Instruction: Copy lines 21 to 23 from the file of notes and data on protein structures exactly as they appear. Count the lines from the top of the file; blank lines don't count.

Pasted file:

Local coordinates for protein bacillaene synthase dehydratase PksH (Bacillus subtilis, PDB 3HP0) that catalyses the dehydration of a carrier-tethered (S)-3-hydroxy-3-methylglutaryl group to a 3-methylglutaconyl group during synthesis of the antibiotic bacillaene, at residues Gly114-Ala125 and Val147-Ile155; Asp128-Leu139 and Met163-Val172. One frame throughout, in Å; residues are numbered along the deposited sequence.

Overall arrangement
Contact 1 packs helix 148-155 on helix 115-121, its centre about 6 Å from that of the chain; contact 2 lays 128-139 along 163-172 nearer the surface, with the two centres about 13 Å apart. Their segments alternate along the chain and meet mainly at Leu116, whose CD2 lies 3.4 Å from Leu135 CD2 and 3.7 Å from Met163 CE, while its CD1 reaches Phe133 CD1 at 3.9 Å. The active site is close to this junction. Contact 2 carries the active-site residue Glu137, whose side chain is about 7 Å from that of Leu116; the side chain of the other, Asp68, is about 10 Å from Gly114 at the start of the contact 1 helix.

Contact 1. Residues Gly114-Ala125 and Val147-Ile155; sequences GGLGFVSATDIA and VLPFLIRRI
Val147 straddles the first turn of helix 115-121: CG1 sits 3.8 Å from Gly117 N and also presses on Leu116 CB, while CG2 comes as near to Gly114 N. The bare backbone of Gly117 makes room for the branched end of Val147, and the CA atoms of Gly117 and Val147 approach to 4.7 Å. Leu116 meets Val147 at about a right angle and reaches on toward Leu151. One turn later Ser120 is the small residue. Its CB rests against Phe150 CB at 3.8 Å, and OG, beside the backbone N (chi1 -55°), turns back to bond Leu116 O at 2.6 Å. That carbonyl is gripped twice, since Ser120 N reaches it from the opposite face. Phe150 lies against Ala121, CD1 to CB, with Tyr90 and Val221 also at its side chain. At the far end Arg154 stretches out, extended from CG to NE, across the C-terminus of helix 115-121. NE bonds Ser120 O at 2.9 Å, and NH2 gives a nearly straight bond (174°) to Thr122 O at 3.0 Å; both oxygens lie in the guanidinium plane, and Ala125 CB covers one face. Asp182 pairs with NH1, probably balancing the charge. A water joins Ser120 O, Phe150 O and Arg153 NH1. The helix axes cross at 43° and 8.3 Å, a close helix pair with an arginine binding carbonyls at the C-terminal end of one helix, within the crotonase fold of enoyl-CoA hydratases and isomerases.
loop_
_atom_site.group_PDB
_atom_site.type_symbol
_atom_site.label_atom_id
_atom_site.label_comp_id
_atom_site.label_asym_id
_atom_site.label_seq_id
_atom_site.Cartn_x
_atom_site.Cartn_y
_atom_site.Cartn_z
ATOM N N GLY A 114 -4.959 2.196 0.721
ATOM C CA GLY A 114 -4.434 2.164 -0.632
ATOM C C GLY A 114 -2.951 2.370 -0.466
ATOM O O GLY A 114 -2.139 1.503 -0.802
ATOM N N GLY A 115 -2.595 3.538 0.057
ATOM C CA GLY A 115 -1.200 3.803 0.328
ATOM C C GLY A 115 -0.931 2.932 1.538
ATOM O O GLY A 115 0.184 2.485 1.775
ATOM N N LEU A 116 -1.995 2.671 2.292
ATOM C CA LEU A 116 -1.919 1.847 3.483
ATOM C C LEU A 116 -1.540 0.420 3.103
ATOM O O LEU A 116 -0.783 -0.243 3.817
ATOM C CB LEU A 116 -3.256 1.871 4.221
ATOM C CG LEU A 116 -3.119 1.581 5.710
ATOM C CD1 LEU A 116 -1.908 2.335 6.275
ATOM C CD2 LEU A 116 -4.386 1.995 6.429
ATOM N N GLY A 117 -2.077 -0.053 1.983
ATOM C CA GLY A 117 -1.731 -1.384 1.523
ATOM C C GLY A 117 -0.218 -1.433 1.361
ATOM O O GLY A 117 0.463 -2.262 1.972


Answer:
ATOM C CA GLY A 115 -1.200 3.803 0.328
ATOM C C GLY A 115 -0.931 2.932 1.538
ATOM O O GLY A 115 0.184 2.485 1.775